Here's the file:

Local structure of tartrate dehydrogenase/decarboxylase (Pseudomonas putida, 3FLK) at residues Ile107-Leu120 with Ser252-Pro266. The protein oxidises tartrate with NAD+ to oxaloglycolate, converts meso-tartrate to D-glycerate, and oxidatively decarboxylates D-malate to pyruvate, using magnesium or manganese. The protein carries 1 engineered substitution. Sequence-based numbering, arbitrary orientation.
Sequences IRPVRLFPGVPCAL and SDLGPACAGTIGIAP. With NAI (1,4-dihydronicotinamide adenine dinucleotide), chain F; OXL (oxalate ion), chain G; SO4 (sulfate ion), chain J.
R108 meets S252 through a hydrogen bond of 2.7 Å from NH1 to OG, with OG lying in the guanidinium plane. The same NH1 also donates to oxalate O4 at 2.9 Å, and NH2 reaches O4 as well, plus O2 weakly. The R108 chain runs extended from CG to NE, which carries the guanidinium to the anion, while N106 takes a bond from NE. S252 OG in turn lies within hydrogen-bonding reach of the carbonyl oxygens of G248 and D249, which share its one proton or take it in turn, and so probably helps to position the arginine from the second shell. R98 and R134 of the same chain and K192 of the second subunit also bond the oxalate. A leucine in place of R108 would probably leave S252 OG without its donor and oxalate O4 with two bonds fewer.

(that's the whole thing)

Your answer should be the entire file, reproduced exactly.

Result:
Local structure of tartrate dehydrogenase/decarboxylase (Pseudomonas putida, 3FLK) at residues Ile107-Leu120 with Ser252-Pro266. The protein oxidises tartrate with NAD+ to oxaloglycolate, converts meso-tartrate to D-glycerate, and oxidatively decarboxylates D-malate to pyruvate, using magnesium or manganese. The protein carries 1 engineered substitution. Sequence-based numbering, arbitrary orientation.
Sequences IRPVRLFPGVPCAL and SDLGPACAGTIGIAP. With NAI (1,4-dihydronicotinamide adenine dinucleotide), chain F; OXL (oxalate ion), chain G; SO4 (sulfate ion), chain J.
R108 meets S252 through a hydrogen bond of 2.7 Å from NH1 to OG, with OG lying in the guanidinium plane. The same NH1 also donates to oxalate O4 at 2.9 Å, and NH2 reaches O4 as well, plus O2 weakly. The R108 chain runs extended from CG to NE, which carries the guanidinium to the anion, while N106 takes a bond from NE. S252 OG in turn lies within hydrogen-bonding reach of the carbonyl oxygens of G248 and D249, which share its one proton or take it in turn, and so probably helps to position the arginine from the second shell. R98 and R134 of the same chain and K192 of the second subunit also bond the oxalate. A leucine in place of R108 would probably leave S252 OG without its donor and oxalate O4 with two bonds fewer.